Sarasota officers save bishop's life during community meeting

- "I'm not a preacher," said Chief Bernadette DiPino, "but, if you wouldn't all mind, just saying a prayer right now for the individual. I don't know what's the matter."

The room grew quiet. All that could be heard were the sounds of officers trying to save a life. Thirty compressions to two breaths, only pausing for the AED to deliver a shock.

The instructions, "press, press, press, press," could be heard coming from the AED and officers worked.

"All of us were pretty much working on one brain at the time," Frank said. "We knew where we were, we knew what count we were on and we knew what we were doing."

"I don't think there was a person in that room that wasn't praying, so we had that on our side too," said Capt. Corinne Stannish.

A Sarasota minister is thankful to be alive thanks to a group of CPR-trained police officers.

Monday night, Bishop Stanford Perkins of Trinity Multicultural Church was attending a community meeting between the NAACP and the Sarasota Police Department.  It was a chance for everyone to speak openly and honestly about their concerns.
  
But, before that happened, Perkins suffered a medical emergency, leaving him unconscious with no pulse.

"Myself and another one of our detectives were standing in the back of the room and we heard a commotion," said Officer Jason Frank. "We looked over and saw a gentleman immediately go stiff."

The officers realized they had a 911 call right in front of them. "He made a large noise and then he clutched at his chest," Frank said.

Officers quickly lowered Bishop Perkins to the ground. "At some point, someone said he doesn't have a pulse," Frank recalled.
 
Soon, the entire room realized how grave the situation was.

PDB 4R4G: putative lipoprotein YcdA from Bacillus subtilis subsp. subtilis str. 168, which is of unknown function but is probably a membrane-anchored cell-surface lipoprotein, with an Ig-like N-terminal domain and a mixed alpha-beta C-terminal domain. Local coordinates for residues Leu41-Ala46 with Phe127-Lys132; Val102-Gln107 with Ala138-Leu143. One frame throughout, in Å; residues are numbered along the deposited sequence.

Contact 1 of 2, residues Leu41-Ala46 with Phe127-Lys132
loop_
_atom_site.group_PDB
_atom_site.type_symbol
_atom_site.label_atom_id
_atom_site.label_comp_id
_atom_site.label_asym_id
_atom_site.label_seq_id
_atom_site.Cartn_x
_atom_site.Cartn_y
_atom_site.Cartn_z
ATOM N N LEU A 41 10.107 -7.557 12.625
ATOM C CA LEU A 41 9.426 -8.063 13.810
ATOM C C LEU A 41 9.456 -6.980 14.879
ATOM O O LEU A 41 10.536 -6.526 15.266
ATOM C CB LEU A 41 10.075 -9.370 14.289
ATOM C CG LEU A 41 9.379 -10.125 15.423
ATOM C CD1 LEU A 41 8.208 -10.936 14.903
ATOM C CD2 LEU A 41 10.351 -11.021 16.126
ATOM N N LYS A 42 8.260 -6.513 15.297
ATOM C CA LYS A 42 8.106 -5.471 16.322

Seconds felt like hours as people listened for the sirens. And then, finally, came the most magnificent sound: a heart beat. Perkins was breathing again.

"I am so proud of the officers and citizens back there," DiPino said to the sound of applause.

"I don't know what put us all in that same room together on that night, but it was certainly a good thing we were there for him," said Lt. Randy Boyd. "It's a calling and we were called that day."

Perkins' daughter, Latrecia Castleberry can only call the series of events a miracle.

"We just believe he was at the right place at the right time," Castleberry said. "Thank God for the police officers. Because they really put in hard work, you know."

As Bishop Perkins recovers, his family can't help but think about how lucky he is.

"We thank God for that miracle and that he's back to preach the gospel stronger than ever," Castleberry.

Bishop Perkins is well on the mend in the hospital, and hopefully, coming home Thursday. It's still not clear what actually happened to him.

Talk about timing. Sarasota police just completed CPR training in the last month. They say this is a prime example of why everyone needs to learn that lifesaving skill.

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